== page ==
All the goods and services provided in the UK are VAT taxed. If the cost of goods and services delivered by a company within 12 months exceeds £85,000, you must register your business for VAT. The standard VAT rate is 20%. However, for some goods, it can be lower, for example only 5%.

Your business does not have to be registered for VAT if:

  • The company trades outside the UK, and the goods are not brought into the country;
  • The company provides services only for overseas clients.

VAT reports must be submitted once in three months. However, the HMRC can request for them to be filed more often.

Double taxation

The UK has signed several double taxation treaties. This has simplified the exchange of taxation data between countries and made it more streamlined. Each treaty lists the requirements under which the company is relieved from double taxation completely. If required, any UK company may refer to these treaties.

Limited company and sole trader

A sole trader is a good alternative to a limited company if your business has one or several shareholders. The main differences are the following:

  • A limited company is a legal entity responsible for its debt. A sole trader is liable for the business’s debts with all their assets;
  • Big clients usually trust limited companies more than sole traders and most likely choose a legal entity.

Note that a sole trader cannot benefit from tax reliefs. An income tax in this case ranges from 20% to 45%. If your turnover is below £45,000, the income tax rate will be 20%. For turnover of £45,001 to £150,000, the rate is 40%, and for turnover above £150, 000, it is 45%. Sole traders cannot decrease their tax burden and national insurance contributions. Besides, they cannot defer their tax payments by leaving a part of the income in their account for later withdrawal. That’s why, a lot of entrepreneurs prefer to set up limited companies or switch from sole trader.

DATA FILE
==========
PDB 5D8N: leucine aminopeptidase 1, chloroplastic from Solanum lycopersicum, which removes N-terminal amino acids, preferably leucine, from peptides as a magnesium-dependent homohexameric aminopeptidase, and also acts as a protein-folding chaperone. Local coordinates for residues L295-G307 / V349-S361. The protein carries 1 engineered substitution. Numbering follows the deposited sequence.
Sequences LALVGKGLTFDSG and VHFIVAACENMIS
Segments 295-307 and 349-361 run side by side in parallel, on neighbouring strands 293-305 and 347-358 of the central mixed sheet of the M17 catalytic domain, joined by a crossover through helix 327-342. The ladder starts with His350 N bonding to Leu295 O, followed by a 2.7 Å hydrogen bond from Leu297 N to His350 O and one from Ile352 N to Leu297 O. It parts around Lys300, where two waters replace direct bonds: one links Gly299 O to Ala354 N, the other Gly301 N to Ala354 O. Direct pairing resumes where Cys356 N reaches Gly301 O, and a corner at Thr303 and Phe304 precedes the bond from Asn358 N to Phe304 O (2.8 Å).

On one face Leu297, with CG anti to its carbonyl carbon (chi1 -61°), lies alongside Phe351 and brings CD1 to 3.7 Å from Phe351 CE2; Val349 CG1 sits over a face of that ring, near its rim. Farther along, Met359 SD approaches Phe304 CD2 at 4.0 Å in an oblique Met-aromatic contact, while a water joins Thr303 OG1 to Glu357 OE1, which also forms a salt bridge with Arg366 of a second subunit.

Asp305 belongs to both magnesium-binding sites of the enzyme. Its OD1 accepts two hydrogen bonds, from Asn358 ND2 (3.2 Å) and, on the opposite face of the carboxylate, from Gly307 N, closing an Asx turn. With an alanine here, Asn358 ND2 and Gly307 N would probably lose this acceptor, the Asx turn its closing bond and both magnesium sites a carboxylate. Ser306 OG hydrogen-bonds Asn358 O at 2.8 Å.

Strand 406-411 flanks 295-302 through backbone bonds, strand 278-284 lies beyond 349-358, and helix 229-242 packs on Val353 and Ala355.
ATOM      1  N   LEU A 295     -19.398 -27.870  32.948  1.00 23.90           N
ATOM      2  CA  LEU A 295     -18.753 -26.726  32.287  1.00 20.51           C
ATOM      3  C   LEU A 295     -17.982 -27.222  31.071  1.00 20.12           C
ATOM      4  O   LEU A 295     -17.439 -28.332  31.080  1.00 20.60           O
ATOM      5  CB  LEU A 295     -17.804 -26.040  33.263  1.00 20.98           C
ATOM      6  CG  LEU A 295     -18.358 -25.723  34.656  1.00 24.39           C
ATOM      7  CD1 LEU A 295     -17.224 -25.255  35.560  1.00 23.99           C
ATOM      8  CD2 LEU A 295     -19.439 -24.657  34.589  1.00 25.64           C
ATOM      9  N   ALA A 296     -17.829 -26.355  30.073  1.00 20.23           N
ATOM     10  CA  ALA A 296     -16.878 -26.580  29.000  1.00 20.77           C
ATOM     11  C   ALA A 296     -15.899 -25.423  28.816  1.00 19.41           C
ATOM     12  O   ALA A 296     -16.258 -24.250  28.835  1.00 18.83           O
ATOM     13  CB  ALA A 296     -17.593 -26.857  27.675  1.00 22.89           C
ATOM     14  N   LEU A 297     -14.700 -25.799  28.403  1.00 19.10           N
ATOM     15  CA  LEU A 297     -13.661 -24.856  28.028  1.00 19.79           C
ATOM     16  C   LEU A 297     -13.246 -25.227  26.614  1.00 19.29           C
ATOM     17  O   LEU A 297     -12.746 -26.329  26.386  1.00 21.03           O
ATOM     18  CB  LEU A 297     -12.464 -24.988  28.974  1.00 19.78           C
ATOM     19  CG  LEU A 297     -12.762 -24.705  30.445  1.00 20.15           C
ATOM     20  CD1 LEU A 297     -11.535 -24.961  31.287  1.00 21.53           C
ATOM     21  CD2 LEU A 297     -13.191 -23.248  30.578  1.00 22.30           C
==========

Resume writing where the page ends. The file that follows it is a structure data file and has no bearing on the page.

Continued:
FAQs About limited company in the UK

What do I need to set up an Ltd in the UK?

An Ltd can be set up by a non-UK resident and offers several benefits. Here is the minimum information that you need to know to register an Ltd:

  • The same person can be both a director and a shareholder of a UK company;
  • At least one director must be an individual;
  • Shareholders (individuals and legal entities) can be of any nationality and live anywhere;
  • The company must have a UK registered address;
  • Your actions must be accountable and transparent;
  • Information about beneficiaries must be openly available.

The reputation of British businesses will allow you to work abroad. Experienced tax consultants will be able to advise you on all the matters concerning limited companies in the UK.

What taxes does a UK Ltd have to pay?

An Ltd in the UK must pay a corporation tax and sometimes VAT. If the company has employees on the payroll, it must make regular national insurance contributions (NICs) into the National Insurance fund for each employee based on their wage/salary. For more information about taxation of limited companies in the UK, contact experienced tax consultants.